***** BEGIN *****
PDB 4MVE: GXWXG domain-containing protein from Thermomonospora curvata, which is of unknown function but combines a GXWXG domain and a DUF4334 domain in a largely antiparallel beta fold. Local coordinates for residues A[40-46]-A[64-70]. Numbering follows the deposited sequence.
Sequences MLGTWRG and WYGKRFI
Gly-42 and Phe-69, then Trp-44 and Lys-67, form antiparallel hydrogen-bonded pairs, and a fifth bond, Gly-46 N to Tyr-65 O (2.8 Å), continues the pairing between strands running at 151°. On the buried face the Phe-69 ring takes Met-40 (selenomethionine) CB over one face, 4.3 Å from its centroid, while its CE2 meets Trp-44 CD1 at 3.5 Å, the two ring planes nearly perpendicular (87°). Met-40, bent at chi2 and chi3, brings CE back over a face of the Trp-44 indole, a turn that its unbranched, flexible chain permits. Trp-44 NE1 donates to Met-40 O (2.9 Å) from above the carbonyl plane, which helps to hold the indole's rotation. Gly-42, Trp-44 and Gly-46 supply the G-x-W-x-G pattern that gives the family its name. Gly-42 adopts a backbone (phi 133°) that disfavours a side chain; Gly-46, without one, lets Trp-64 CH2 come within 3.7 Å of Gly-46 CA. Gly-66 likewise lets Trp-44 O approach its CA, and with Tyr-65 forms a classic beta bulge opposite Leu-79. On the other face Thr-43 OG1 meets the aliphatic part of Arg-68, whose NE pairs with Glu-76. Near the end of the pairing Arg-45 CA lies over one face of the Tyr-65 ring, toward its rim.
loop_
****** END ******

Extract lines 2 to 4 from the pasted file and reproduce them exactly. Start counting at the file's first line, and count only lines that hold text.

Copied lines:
Sequences MLGTWRG and WYGKRFI
Gly-42 and Phe-69, then Trp-44 and Lys-67, form antiparallel hydrogen-bonded pairs, and a fifth bond, Gly-46 N to Tyr-65 O (2.8 Å), continues the pairing between strands running at 151°. On the buried face the Phe-69 ring takes Met-40 (selenomethionine) CB over one face, 4.3 Å from its centroid, while its CE2 meets Trp-44 CD1 at 3.5 Å, the two ring planes nearly perpendicular (87°). Met-40, bent at chi2 and chi3, brings CE back over a face of the Trp-44 indole, a turn that its unbranched, flexible chain permits. Trp-44 NE1 donates to Met-40 O (2.9 Å) from above the carbonyl plane, which helps to hold the indole's rotation. Gly-42, Trp-44 and Gly-46 supply the G-x-W-x-G pattern that gives the family its name. Gly-42 adopts a backbone (phi 133°) that disfavours a side chain; Gly-46, without one, lets Trp-64 CH2 come within 3.7 Å of Gly-46 CA. Gly-66 likewise lets Trp-44 O approach its CA, and with Tyr-65 forms a classic beta bulge opposite Leu-79. On the other face Thr-43 OG1 meets the aliphatic part of Arg-68, whose NE pairs with Glu-76. Near the end of the pairing Arg-45 CA lies over one face of the Tyr-65 ring, toward its rim.
loop_